Why individuals who choose to marry later in life need a prenup

Most people in Massachusetts are at least vaguely familiar with what a prenuptial agreement is and the purpose it serves. Many people, however, likely assume that only very wealthy individuals need to even entertain the notion of asking a fiancé to sign such a document. In truth, anyone who plans to marry, regardless of age or wealth, should seriously consider contacting an attorney who can aid in the establishment of this important and legally-enforceable document.

Having a prenuptial agreement is especially important for individuals who are age 50 or older and who are planning to remarry or marry for the first time. Individuals in this age demographic are likely to have more assets, investments and concerns about providing for one’s own children. It’s imperative, therefore, that an individual who is nearing or in retirement and has found love for the first, second, third or even fourth time take steps to protect their individual financial assets and property.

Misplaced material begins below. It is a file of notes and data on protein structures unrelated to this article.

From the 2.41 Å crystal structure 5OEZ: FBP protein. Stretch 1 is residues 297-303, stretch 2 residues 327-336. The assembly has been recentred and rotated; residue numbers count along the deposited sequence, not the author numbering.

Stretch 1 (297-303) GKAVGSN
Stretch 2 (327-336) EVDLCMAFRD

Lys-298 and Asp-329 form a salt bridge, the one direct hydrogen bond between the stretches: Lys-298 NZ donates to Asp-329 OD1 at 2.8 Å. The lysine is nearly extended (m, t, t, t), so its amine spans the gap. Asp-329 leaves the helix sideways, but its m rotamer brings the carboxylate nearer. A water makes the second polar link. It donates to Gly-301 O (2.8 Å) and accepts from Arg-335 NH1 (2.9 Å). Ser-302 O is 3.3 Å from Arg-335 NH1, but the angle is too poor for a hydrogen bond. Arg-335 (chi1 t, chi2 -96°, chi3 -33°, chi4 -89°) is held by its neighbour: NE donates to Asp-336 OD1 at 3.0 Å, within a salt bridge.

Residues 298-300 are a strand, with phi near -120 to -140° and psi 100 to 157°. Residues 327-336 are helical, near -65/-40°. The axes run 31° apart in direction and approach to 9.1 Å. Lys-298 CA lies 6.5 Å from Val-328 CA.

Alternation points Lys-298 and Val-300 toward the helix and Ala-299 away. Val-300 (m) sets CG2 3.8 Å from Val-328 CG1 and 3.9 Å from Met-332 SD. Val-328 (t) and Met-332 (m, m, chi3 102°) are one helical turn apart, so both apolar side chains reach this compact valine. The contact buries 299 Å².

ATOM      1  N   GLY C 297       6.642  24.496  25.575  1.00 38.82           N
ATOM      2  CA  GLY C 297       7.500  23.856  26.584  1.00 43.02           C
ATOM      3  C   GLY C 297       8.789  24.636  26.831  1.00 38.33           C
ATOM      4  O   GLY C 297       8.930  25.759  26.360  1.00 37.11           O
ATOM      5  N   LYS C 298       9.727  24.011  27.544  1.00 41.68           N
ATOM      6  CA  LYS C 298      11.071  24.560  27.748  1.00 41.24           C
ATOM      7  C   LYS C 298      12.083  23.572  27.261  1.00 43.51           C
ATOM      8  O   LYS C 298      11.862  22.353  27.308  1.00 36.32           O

For individuals age 50 and older who plan to marry or remarry, matters that should be included and addressed in a prenuptial agreement include one’s retirement and investment accounts, beneficiary designations, property, existing debts and costs associated with possible future long-term expenses.

In cases where an individual has children from a previous marriage or relationship, it’s also important to take steps to protect their inheritance. This is especially true if one’s fiancé also has children as blending families at any age, and especially when one’s children are older, can pose many challenges.

Issues related to prenuptial agreements can become contentious, emotional and complicated. It’s wise, therefore, to meet with an attorney who can take the emotion out of the equation and aid an individual in drafting a prenup that will ultimately serve his or her best interests as well as those of one’s children.

Source: Time, “Does Grandpa Need a Prenup?,” Tracy Craig, Aug. 25, 2015